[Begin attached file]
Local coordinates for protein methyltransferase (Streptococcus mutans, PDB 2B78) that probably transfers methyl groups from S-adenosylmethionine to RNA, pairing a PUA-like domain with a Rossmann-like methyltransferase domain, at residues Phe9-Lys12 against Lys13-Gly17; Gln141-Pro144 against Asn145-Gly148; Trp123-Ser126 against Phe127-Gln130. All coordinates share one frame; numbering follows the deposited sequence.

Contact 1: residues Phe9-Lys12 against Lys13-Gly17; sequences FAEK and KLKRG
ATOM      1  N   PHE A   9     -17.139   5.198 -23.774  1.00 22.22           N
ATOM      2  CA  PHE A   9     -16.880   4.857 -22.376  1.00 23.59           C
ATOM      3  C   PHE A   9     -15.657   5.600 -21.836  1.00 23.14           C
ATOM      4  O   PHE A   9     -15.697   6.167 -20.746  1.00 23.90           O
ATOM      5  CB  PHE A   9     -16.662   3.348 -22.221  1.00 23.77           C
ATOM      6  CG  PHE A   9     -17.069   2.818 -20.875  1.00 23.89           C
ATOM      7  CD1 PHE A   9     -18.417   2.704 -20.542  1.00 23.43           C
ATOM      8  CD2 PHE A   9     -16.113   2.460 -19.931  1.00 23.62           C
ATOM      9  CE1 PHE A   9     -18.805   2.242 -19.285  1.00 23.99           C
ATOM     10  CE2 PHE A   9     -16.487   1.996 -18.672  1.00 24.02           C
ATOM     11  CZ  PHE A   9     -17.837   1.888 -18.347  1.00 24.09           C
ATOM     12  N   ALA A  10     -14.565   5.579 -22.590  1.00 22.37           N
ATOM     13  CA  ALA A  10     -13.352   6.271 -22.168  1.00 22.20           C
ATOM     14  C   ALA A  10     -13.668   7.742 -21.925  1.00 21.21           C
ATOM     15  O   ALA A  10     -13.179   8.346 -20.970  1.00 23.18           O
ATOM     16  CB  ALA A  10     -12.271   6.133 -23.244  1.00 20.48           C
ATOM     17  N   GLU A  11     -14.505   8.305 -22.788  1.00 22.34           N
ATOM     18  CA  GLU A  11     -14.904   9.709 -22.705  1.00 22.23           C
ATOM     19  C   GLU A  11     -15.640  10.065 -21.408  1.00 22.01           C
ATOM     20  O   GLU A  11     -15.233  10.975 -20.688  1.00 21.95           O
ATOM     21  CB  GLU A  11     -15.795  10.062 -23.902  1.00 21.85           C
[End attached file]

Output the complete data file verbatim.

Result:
Local coordinates for protein methyltransferase (Streptococcus mutans, PDB 2B78) that probably transfers methyl groups from S-adenosylmethionine to RNA, pairing a PUA-like domain with a Rossmann-like methyltransferase domain, at residues Phe9-Lys12 against Lys13-Gly17; Gln141-Pro144 against Asn145-Gly148; Trp123-Ser126 against Phe127-Gln130. All coordinates share one frame; numbering follows the deposited sequence.

Contact 1: residues Phe9-Lys12 against Lys13-Gly17; sequences FAEK and KLKRG
ATOM      1  N   PHE A   9     -17.139   5.198 -23.774  1.00 22.22           N
ATOM      2  CA  PHE A   9     -16.880   4.857 -22.376  1.00 23.59           C
ATOM      3  C   PHE A   9     -15.657   5.600 -21.836  1.00 23.14           C
ATOM      4  O   PHE A   9     -15.697   6.167 -20.746  1.00 23.90           O
ATOM      5  CB  PHE A   9     -16.662   3.348 -22.221  1.00 23.77           C
ATOM      6  CG  PHE A   9     -17.069   2.818 -20.875  1.00 23.89           C
ATOM      7  CD1 PHE A   9     -18.417   2.704 -20.542  1.00 23.43           C
ATOM      8  CD2 PHE A   9     -16.113   2.460 -19.931  1.00 23.62           C
ATOM      9  CE1 PHE A   9     -18.805   2.242 -19.285  1.00 23.99           C
ATOM     10  CE2 PHE A   9     -16.487   1.996 -18.672  1.00 24.02           C
ATOM     11  CZ  PHE A   9     -17.837   1.888 -18.347  1.00 24.09           C
ATOM     12  N   ALA A  10     -14.565   5.579 -22.590  1.00 22.37           N
ATOM     13  CA  ALA A  10     -13.352   6.271 -22.168  1.00 22.20           C
ATOM     14  C   ALA A  10     -13.668   7.742 -21.925  1.00 21.21           C
ATOM     15  O   ALA A  10     -13.179   8.346 -20.970  1.00 23.18           O
ATOM     16  CB  ALA A  10     -12.271   6.133 -23.244  1.00 20.48           C
ATOM     17  N   GLU A  11     -14.505   8.305 -22.788  1.00 22.34           N
ATOM     18  CA  GLU A  11     -14.904   9.709 -22.705  1.00 22.23           C
ATOM     19  C   GLU A  11     -15.640  10.065 -21.408  1.00 22.01           C
ATOM     20  O   GLU A  11     -15.233  10.975 -20.688  1.00 21.95           O
ATOM     21  CB  GLU A  11     -15.795  10.062 -23.902  1.00 21.85           C